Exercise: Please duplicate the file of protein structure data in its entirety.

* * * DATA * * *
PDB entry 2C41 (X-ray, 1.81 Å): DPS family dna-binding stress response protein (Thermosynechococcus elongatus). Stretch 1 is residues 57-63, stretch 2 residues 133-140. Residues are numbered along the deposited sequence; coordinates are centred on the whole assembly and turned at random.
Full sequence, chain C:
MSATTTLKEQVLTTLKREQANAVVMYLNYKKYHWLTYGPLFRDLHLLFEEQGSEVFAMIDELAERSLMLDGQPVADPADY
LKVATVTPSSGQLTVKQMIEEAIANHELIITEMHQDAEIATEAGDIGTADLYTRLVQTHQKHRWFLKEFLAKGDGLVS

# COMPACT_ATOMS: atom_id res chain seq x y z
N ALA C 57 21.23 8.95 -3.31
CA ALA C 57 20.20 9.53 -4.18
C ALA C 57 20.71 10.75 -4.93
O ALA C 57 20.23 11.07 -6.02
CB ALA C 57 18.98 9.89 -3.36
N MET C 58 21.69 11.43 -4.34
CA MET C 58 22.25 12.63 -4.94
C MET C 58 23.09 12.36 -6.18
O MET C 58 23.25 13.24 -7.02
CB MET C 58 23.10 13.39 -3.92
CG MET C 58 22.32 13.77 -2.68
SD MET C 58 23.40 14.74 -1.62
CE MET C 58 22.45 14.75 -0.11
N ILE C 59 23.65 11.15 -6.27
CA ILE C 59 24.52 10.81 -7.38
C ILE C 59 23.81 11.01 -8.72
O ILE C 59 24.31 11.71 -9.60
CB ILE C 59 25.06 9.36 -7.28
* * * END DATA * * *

PDB entry 2C41 (X-ray, 1.81 Å): DPS family dna-binding stress response protein (Thermosynechococcus elongatus). Stretch 1 is residues 57-63, stretch 2 residues 133-140. Residues are numbered along the deposited sequence; coordinates are centred on the whole assembly and turned at random.
Full sequence, chain C:
MSATTTLKEQVLTTLKREQANAVVMYLNYKKYHWLTYGPLFRDLHLLFEEQGSEVFAMIDELAERSLMLDGQPVADPADY
LKVATVTPSSGQLTVKQMIEEAIANHELIITEMHQDAEIATEAGDIGTADLYTRLVQTHQKHRWFLKEFLAKGDGLVS

# COMPACT_ATOMS: atom_id res chain seq x y z
N ALA C 57 21.23 8.95 -3.31
CA ALA C 57 20.20 9.53 -4.18
C ALA C 57 20.71 10.75 -4.93
O ALA C 57 20.23 11.07 -6.02
CB ALA C 57 18.98 9.89 -3.36
N MET C 58 21.69 11.43 -4.34
CA MET C 58 22.25 12.63 -4.94
C MET C 58 23.09 12.36 -6.18
O MET C 58 23.25 13.24 -7.02
CB MET C 58 23.10 13.39 -3.92
CG MET C 58 22.32 13.77 -2.68
SD MET C 58 23.40 14.74 -1.62
CE MET C 58 22.45 14.75 -0.11
N ILE C 59 23.65 11.15 -6.27
CA ILE C 59 24.52 10.81 -7.38
C ILE C 59 23.81 11.01 -8.72
O ILE C 59 24.31 11.71 -9.60
CB ILE C 59 25.06 9.36 -7.28